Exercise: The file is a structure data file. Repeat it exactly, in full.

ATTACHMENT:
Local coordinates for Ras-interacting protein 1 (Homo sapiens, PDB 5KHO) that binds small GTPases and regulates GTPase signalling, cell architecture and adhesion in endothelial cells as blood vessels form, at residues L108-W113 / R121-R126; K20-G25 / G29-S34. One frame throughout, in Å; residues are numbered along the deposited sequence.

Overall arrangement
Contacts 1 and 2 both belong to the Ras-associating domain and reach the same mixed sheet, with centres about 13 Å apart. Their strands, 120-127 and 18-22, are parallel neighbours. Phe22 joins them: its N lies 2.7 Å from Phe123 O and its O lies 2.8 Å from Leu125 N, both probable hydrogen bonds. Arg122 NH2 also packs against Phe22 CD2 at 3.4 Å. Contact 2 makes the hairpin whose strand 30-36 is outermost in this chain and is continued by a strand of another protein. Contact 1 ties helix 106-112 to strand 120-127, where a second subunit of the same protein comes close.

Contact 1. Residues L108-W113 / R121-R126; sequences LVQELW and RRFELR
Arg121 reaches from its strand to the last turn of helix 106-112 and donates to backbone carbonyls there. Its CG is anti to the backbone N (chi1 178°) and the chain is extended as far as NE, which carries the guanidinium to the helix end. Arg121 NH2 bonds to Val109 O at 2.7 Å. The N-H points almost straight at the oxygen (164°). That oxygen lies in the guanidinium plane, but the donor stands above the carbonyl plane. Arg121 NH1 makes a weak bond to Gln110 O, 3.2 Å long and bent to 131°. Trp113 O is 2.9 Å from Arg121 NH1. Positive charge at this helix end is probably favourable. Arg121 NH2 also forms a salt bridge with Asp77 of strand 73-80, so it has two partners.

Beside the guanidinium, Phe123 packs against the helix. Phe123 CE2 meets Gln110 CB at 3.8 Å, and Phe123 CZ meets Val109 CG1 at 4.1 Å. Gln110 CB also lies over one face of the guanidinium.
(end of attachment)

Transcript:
Local coordinates for Ras-interacting protein 1 (Homo sapiens, PDB 5KHO) that binds small GTPases and regulates GTPase signalling, cell architecture and adhesion in endothelial cells as blood vessels form, at residues L108-W113 / R121-R126; K20-G25 / G29-S34. One frame throughout, in Å; residues are numbered along the deposited sequence.

Overall arrangement
Contacts 1 and 2 both belong to the Ras-associating domain and reach the same mixed sheet, with centres about 13 Å apart. Their strands, 120-127 and 18-22, are parallel neighbours. Phe22 joins them: its N lies 2.7 Å from Phe123 O and its O lies 2.8 Å from Leu125 N, both probable hydrogen bonds. Arg122 NH2 also packs against Phe22 CD2 at 3.4 Å. Contact 2 makes the hairpin whose strand 30-36 is outermost in this chain and is continued by a strand of another protein. Contact 1 ties helix 106-112 to strand 120-127, where a second subunit of the same protein comes close.

Contact 1. Residues L108-W113 / R121-R126; sequences LVQELW and RRFELR
Arg121 reaches from its strand to the last turn of helix 106-112 and donates to backbone carbonyls there. Its CG is anti to the backbone N (chi1 178°) and the chain is extended as far as NE, which carries the guanidinium to the helix end. Arg121 NH2 bonds to Val109 O at 2.7 Å. The N-H points almost straight at the oxygen (164°). That oxygen lies in the guanidinium plane, but the donor stands above the carbonyl plane. Arg121 NH1 makes a weak bond to Gln110 O, 3.2 Å long and bent to 131°. Trp113 O is 2.9 Å from Arg121 NH1. Positive charge at this helix end is probably favourable. Arg121 NH2 also forms a salt bridge with Asp77 of strand 73-80, so it has two partners.

Beside the guanidinium, Phe123 packs against the helix. Phe123 CE2 meets Gln110 CB at 3.8 Å, and Phe123 CZ meets Val109 CG1 at 4.1 Å. Gln110 CB also lies over one face of the guanidinium.